Faculty need flexibility to teach and support students’ mental health
Faculty at Clarion University of Pennsylvania had plenty of flexibility to adjust their courses when in-person classes were suspended at the public institution that has offered an online learning program since the year 2000.
Some instructors offer synchronous classes, so students working from home can stick to some semblance their regular campus routines. Other faculty are teaching asynchronously to accommodate students who are more comfortable moving at their own pace or who can’t attend the live courses, says Lynne Lander Fleisher, director of Clarion Online.
“Our provost came out loud and proud and said, ‘We want to give you the autonomy to do what’s right for your discipline and what’s right for your students,” Fleisher says, adding that about 30% of Clarion’s students take all their classes online.
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Meanwhile, instructional designers from the school’s Learning Technology Center continue to provide training and support for faculty adapting their courses to the virtual environment.
One challenge has been moving science labs online. Faculty members have been using platforms such as Zoom to conduct experiments at home, and also using online videos to replicate other lab work, Fleisher says.
Meanwhile, the university’s financial aid and career counseling offices remain open to help students prepare for the future, such as by building resumes and seeking professional experiences, Fleisher says.
“We know the economy is going to come back and jobs are going to come back,” Fleisher says. “We need to prepare our students for the changing climate and how they can promote themselves and still get rich experiences during the months they are at home.”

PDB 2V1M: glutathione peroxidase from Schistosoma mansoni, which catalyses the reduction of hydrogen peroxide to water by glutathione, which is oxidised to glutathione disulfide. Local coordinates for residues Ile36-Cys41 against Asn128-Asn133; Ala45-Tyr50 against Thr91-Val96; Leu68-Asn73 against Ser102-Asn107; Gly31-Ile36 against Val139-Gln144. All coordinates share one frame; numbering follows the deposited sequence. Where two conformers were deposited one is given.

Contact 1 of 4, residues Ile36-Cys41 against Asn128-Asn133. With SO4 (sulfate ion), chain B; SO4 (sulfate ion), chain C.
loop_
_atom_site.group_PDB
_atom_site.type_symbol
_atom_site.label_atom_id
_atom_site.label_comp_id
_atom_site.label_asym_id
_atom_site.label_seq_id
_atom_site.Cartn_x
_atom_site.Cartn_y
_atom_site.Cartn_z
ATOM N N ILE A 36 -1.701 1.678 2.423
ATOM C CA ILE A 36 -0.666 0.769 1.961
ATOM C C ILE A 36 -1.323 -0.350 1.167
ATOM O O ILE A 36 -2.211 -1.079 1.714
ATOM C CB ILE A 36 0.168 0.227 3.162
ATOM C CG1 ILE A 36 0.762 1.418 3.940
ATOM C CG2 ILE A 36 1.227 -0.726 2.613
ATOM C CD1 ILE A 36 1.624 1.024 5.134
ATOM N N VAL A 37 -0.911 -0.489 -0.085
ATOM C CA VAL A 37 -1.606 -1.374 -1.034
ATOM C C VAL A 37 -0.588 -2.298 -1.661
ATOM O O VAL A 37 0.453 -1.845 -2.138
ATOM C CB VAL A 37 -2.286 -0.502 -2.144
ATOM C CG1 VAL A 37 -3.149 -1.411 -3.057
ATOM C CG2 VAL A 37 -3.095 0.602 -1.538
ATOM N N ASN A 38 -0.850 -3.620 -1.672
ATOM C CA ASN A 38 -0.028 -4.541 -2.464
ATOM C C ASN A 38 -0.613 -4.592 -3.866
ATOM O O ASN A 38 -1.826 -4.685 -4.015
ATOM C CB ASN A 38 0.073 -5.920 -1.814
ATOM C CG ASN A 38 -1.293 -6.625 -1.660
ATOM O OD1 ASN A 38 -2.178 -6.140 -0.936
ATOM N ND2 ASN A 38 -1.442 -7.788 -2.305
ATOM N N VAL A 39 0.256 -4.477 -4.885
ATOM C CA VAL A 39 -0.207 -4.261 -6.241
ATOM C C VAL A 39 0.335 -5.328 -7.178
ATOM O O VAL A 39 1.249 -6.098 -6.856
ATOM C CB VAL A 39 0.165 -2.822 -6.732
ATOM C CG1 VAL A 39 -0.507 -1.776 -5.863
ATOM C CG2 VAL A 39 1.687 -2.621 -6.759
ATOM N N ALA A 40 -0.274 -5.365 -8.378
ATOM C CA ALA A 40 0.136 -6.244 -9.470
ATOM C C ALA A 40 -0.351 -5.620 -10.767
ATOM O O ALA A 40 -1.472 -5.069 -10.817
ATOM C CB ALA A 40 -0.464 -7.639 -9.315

Supporting mental health
Providing students with emotional support has become even more critical in the online environment, says Helen Crompton, an associate professor of instructional technology at Old Dominion University in Virginia.
Students are now even more anxious about graduating on time, their final grades, missing campus activities and other disruptions, says Crompton, who is also part of a team at the United Nations’ UNESCO agency that is studying the impact of campuses closures on college students.
In the early days of the pandemic, a number of college students in China committed suicide after being displaced from their campuses, Crompton says.
“Education is extremely social, even if you’re just going to sit in front of someone lecturing,” Crompton says. “But technology can be a social tool—look at how phones are keeping us connected.”
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Synchronous learning platforms can give students and instructors a sense of human contact. Faculty also should hesitate to inject some humor into online sessions, such as by allowing pets to participate, Crompton says.
“You have to have an emotional release,” Crompton says. “That keeps us even more connected.”
At the same time, faculty should be wary of giving too much leeway in the form of open-ended or less-than-rigorous assignments, Crompton says.
“You have to have some leniency and understand students’ different situations, but at the same time hold students to some type of accountability that life is going on and so is education, and they should focus on that rather constantly checking on the news,” Crompton says.
The big shift to online learning will likely have a lasting impact, Crompton adds.
“You’ll see a huge trend once this is all over of some instructors thinking, ‘I do face-to-face, but I’m going to carry on using some of these tools because they will be beneficial for learners.”
UB’s coronavirus page offers complete coverage of the impacts on higher ed.